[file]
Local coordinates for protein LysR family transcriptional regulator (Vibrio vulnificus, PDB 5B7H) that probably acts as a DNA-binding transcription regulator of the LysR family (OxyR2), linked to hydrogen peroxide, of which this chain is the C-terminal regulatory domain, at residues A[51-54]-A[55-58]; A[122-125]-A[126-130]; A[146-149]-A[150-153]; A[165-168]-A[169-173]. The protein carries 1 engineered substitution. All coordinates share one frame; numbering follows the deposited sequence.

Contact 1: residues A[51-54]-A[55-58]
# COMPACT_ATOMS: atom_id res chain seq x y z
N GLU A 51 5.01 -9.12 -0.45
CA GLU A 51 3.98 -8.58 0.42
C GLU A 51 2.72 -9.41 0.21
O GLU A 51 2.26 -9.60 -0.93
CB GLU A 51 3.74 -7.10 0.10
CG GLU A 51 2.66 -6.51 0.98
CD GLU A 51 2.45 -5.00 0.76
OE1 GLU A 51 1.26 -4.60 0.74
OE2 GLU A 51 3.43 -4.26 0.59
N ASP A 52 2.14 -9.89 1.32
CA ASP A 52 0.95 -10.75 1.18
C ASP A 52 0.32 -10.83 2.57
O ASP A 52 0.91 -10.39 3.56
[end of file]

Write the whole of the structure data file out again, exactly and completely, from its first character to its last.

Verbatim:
Local coordinates for protein LysR family transcriptional regulator (Vibrio vulnificus, PDB 5B7H) that probably acts as a DNA-binding transcription regulator of the LysR family (OxyR2), linked to hydrogen peroxide, of which this chain is the C-terminal regulatory domain, at residues A[51-54]-A[55-58]; A[122-125]-A[126-130]; A[146-149]-A[150-153]; A[165-168]-A[169-173]. The protein carries 1 engineered substitution. All coordinates share one frame; numbering follows the deposited sequence.

Contact 1: residues A[51-54]-A[55-58]
# COMPACT_ATOMS: atom_id res chain seq x y z
N GLU A 51 5.01 -9.12 -0.45
CA GLU A 51 3.98 -8.58 0.42
C GLU A 51 2.72 -9.41 0.21
O GLU A 51 2.26 -9.60 -0.93
CB GLU A 51 3.74 -7.10 0.10
CG GLU A 51 2.66 -6.51 0.98
CD GLU A 51 2.45 -5.00 0.76
OE1 GLU A 51 1.26 -4.60 0.74
OE2 GLU A 51 3.43 -4.26 0.59
N ASP A 52 2.14 -9.89 1.32
CA ASP A 52 0.95 -10.75 1.18
C ASP A 52 0.32 -10.83 2.57
O ASP A 52 0.91 -10.39 3.56